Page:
Practicing What We Preach

An interesting concept in mathematics is exponential growth. At T2T-I we like to practice what we preach, so we’re first going to provide you with the definition from development at an increasingly rapid rate in proportion to the growing total number or size. Totally clear, right? But now we’re going to show you what exponential growth looks like using a real-world example.

In November 2014, Executive Director Chadd McGlone organized a conference for Guatemalan teachers in partnership with the nonprofit organization Common Hope. Twenty-five attended two afternoons of workshops on student-centered, culturally relevant teaching strategies. It was by all measures a success, but little did we know it was just the beginning.

In November 2015, the same conference was held again and grew from two days to three, six workshops to 34. The number of teachers participating was 256.

We now come to November of this year, with the conference adding one more day and nine more workshops. Most exciting, the number of Guatemalan presenters expanded from one to 15. That means that 70% of our workshop leaders felt empowered by our outreach to offer their expertise on topics ranging from understanding fractions to finding symmetry in nature to combining literacy with mathematics.

That sort of dramatic increase indicates that local teachers are taking ownership of and believing in the teaching strategies they are learning from T2T-I. And they are having fun doing it.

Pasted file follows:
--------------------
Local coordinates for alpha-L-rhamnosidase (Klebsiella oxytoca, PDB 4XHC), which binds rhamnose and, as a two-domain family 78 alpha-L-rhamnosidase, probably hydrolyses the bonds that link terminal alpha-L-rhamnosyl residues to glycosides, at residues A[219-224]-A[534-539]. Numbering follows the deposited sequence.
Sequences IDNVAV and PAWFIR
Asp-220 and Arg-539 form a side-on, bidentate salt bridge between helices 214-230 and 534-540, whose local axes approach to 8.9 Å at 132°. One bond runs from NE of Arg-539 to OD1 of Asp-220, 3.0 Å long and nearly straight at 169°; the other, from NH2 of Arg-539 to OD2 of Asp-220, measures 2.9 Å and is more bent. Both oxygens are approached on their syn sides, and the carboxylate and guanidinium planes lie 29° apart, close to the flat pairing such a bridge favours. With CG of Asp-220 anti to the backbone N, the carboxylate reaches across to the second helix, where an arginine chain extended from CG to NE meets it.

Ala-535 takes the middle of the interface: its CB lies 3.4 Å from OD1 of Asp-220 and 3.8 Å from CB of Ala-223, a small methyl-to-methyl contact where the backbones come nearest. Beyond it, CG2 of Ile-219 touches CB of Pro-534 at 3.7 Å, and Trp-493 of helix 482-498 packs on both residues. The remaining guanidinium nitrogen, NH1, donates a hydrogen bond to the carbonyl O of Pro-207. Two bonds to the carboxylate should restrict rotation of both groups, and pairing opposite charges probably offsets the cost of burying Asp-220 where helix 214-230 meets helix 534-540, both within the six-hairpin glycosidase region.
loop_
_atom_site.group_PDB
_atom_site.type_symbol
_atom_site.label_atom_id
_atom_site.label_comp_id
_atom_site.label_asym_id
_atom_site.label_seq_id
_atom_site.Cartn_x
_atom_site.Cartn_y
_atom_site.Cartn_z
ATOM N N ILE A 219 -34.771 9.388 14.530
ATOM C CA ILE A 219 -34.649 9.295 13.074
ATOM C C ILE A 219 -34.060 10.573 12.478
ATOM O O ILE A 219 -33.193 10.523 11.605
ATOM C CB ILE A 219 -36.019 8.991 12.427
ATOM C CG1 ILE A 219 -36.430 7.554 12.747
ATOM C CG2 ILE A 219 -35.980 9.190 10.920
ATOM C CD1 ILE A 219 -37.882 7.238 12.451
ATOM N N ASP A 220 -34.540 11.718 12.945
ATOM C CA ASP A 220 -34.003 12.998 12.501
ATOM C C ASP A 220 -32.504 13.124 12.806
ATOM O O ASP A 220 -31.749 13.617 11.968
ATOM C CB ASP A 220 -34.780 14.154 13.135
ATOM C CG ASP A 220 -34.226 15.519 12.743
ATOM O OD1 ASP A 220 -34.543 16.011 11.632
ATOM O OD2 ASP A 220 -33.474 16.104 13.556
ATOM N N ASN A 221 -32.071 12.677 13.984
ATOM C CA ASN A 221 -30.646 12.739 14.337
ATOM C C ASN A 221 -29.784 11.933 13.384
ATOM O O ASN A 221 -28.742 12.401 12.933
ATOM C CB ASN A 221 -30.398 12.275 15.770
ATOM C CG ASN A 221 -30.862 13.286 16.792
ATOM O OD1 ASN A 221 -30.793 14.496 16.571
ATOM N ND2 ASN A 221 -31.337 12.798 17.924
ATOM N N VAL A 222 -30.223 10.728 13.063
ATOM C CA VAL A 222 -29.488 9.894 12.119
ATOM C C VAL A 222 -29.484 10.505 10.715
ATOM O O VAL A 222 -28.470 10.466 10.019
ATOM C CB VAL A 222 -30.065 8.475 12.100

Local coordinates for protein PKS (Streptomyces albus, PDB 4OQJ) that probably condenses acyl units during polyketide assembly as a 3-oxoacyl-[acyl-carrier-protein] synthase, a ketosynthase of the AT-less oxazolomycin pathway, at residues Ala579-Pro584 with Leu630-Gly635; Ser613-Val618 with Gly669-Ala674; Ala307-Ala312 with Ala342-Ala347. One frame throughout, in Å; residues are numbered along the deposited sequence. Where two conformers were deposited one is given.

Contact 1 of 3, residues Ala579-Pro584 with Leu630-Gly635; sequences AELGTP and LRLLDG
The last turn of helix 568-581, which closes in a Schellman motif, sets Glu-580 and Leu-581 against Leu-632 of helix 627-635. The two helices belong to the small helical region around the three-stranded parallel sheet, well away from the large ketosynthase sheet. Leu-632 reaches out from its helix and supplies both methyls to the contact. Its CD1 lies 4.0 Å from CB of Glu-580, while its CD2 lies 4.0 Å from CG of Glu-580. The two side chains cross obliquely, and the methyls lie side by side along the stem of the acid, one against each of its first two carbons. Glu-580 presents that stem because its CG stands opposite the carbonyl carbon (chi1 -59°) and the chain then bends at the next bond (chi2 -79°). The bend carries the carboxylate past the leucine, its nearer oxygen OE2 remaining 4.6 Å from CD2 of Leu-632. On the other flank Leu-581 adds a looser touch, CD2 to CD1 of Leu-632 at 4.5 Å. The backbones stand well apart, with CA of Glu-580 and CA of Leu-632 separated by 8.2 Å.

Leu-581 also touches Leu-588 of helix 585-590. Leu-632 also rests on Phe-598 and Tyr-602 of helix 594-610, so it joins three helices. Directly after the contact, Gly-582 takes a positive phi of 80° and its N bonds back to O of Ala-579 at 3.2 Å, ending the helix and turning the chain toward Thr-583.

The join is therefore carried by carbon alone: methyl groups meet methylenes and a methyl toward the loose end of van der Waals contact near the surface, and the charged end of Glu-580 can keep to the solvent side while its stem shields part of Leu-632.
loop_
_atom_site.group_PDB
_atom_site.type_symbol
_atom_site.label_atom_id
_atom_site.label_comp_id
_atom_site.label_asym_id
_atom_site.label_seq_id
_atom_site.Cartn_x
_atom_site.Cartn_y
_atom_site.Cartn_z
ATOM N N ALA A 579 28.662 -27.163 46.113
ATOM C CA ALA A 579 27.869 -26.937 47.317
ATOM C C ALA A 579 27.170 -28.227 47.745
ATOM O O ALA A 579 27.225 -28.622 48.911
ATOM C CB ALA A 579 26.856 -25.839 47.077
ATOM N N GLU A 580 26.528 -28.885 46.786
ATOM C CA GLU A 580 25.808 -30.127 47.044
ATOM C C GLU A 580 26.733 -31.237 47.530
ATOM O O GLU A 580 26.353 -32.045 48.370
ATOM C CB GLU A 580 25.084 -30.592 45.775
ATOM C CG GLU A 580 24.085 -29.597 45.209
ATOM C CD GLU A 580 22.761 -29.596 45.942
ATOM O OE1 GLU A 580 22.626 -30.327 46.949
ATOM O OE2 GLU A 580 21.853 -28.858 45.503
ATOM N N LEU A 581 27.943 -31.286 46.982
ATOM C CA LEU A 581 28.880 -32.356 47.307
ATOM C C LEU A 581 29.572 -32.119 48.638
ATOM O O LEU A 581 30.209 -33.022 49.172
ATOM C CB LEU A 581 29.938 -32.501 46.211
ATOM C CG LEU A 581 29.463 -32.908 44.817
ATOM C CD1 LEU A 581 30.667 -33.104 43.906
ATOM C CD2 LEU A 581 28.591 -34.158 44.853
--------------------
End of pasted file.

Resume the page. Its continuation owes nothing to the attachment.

Guatemalan teachers sitting a tables with flowers and pinecones

Workshop participants in Antigua, Guatemala, explore Fibonacci sequences in nature

This picture at left illustrates one workshop led by two presenters from Guatemala City. The teachers are exploring Fibonacci sequences (where every number is the sum of the previous two) in nature using flowers and pinecones.

For 2017, the expected value of this equation will reach the national borders of Guatemala. Given that every region of this diverse country was represented at this year’s conference, we anticipate expanding even further in positive directions. In this picture, teachers are from El Parédon on the Pacific Coast, Alta Verapaz in the highlands, and the Lake Atitlán area nestled among the southern volcanoes.

Any student of mathematics can tell you that, while two points define a line, the third point confirms a definite upward trend. Where will the new points land? Stay in touch as we graph the excitement.


Thank you to Manuela Cea-Poblete, Guatemala Country Director, for her assistance in preparing this piece!

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